This course explores institutional change in contemporary Latin America, and compares this area with other transitional societies. Issues include social consequences of economic liberalization, changing forms of inequality, dynamics of civil society, conceptions of citizenship, quality and future of democracy. Prerequisites: graduate standing.

Soc/G 263. Graduate Seminar in the Sociology of Art (4)

This seminar explores the production and interpretation of art forms in cross-cultural context. Processes of symbolic and economic exchange in art worlds will be examined from sociological and semiotic perspectives. Contemporary and popular art forms will be analyzed as types of cultural reproduction. Graduate students will be required to submit a project abstract and final research paper of twenty-seven pages. Prerequisites: graduate standing in sociology.

Soc/G 264. Economic Sociology (4)

This course provides an overview of the classical and current debates in the economic sociology literature. It presents theories of the rise of industrial economics and addresses how economic activities are constituted and influenced by institutions, culture, and social structure. Prerequisites: graduate standing in sociology.

Soc/G 267. Sociology of Gender (4)

Course examines social construction of gender focusing on recent contributions to the field, including micro- and macro-level topics, i.e., social psychological issues in the development of gender, gender stratification in the labor force, gender and social protest, feminist methodologies. Prerequisites: graduate standing in sociology.

Soc/G 269. The Citizenship Debates (4)

Will examine the controversies surrounding the construction of the modern citizen and the good society of the liberal outlook, and their alternatives in the communitarian, social-democratic, nationalist, feminist, and multiculturalist perspectives. Prerequisites: graduate standing in sociology.

Soc/G 278. Immigration, Assimilation, and Identity (4)

This course focuses on theoretical and empirical approaches to the study of immigration, assimilation, and identity. The course will focus primarily on the post-1965 immigrants, but consideration will also be given to earlier waves of immigration. Prerequisites: graduate standing in sociology.

Soc/G 282. Immigration and Citizen (4)

Alternative theories of the relations of immigrants and host societies, and an examination on the debates on, and dynamic of, immigration expansion and restriction. Comparison of the bearing of liberal, communitarian, and ethnic citizenship discourses on the inclusion and exclusion of immigrants and their descendants. Prerequisites: graduate standing in sociology.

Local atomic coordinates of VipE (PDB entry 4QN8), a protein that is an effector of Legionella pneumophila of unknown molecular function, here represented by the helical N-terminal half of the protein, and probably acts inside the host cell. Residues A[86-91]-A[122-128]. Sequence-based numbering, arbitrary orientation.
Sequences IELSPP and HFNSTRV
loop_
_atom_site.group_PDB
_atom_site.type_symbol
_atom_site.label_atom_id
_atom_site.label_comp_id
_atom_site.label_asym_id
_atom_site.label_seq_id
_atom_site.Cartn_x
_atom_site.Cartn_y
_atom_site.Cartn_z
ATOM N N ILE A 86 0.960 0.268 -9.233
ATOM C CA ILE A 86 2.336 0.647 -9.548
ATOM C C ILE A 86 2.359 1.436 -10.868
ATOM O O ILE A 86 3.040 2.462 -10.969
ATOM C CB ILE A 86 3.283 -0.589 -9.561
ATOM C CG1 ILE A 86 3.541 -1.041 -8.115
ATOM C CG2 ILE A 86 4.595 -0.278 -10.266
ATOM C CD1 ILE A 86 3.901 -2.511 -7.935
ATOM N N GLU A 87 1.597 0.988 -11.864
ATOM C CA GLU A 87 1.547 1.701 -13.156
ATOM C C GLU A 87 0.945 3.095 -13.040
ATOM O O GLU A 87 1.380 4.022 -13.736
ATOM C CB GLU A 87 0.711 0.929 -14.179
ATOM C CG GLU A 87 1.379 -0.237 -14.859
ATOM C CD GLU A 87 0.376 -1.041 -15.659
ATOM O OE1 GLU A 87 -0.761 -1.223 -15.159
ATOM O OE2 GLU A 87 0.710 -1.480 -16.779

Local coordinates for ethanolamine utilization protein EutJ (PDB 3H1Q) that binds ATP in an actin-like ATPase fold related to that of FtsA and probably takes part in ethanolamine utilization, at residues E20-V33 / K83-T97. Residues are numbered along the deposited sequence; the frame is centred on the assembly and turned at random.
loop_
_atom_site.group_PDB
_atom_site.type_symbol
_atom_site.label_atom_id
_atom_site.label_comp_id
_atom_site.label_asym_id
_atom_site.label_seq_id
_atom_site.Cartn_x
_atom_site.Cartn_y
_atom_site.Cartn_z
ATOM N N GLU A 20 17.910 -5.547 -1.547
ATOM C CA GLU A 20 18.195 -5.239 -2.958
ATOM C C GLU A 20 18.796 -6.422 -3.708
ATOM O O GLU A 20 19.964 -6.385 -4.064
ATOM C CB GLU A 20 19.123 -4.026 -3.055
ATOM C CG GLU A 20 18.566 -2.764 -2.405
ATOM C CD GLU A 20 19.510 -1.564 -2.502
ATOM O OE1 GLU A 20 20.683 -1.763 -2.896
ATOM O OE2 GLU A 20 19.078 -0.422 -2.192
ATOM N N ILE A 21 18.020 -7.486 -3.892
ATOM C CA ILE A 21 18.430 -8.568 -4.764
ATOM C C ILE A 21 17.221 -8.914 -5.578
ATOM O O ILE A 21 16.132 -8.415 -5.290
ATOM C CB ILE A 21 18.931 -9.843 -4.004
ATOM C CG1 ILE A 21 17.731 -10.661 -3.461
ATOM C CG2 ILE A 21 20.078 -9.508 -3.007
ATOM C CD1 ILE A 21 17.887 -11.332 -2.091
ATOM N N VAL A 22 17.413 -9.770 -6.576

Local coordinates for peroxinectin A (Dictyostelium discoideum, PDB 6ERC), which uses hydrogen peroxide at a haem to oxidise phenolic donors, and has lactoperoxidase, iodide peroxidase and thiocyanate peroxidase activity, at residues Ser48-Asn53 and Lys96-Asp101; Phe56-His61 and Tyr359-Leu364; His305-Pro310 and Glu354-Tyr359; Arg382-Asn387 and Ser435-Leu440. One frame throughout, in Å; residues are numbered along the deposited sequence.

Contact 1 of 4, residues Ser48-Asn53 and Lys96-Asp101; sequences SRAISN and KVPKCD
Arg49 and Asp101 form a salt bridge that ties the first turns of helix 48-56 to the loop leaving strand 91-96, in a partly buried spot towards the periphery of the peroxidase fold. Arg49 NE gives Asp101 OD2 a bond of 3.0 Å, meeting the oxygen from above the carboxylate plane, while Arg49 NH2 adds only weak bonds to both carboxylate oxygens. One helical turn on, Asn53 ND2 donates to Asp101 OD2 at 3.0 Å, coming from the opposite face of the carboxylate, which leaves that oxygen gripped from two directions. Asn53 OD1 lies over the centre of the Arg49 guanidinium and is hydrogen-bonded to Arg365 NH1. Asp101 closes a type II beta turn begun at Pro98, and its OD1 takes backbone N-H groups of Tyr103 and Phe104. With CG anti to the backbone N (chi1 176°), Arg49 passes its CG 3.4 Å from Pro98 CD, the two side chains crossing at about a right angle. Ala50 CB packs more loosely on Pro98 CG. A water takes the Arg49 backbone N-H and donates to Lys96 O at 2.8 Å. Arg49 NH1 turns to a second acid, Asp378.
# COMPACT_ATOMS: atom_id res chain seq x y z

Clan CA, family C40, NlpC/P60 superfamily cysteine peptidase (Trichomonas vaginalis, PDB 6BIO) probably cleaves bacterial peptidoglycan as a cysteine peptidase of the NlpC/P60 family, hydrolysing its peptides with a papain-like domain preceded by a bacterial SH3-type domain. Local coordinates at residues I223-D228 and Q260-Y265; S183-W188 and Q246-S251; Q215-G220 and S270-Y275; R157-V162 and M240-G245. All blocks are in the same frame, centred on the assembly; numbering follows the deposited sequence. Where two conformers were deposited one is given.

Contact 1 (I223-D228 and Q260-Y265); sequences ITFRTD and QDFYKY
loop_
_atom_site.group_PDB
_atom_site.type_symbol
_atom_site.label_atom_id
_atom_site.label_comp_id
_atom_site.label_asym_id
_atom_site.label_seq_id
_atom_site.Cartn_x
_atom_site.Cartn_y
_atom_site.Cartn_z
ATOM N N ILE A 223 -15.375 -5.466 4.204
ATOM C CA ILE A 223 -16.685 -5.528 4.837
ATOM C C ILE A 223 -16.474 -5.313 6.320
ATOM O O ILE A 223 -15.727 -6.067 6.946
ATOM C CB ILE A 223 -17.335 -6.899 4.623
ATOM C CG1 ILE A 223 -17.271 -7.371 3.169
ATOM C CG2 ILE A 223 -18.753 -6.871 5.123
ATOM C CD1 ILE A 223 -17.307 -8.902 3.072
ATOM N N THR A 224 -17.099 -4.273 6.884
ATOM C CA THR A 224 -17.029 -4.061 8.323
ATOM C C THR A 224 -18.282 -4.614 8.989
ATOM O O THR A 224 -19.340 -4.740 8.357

Soc/G 284. Contemporary Biomedicine (4)

Develops central themes in medical sociology in order to understand twentieth- and twenty-first century medical practice and research. Topics include authority and expertise; health inequalities; managed care; health activism; biomedical knowledge production; and the construction of medical objects and subjects. Prerequisites: graduate standing.

Soc/G 288. Knowledge Capitalism (4)

This seminar examines the place of scientific knowledge and information and communication technology in the transformation of capitalist economy and society. The class explores new interactions between science studies and social theory of advanced capitalism. Prerequisites: graduate standing in sociology.

Soc/G 290. Graduate Seminar (4)

A research seminar in special topics of interest to available staff, provides majors and minors in sociology with research experience in close cooperation with faculty. (S/U grades permitted.) Prerequisites: graduate standing in sociology.

Soc/G 298. Independent Study (1–8)

Tutorial individual guides study and/or independent research in an area not covered by present course offerings. (S/U grades only.) Prerequisites: graduate standing in sociology; departmental approval.

Soc/G 299. Thesis Research (1–12)

Open to graduate students engaged in thesis research. (S/U grades only.) Prerequisites: graduate standing in sociology.

Soc/G 500. Apprentice Teaching (2–4)

Supervised teaching in lower-division contact classes, supplemented by seminar on methods in teaching sociology. (S/U grades only.) Prerequisites: graduate standing in sociology. Technology done under the direction of a faculty member. College stamp required. Pass/Not Pass grade only.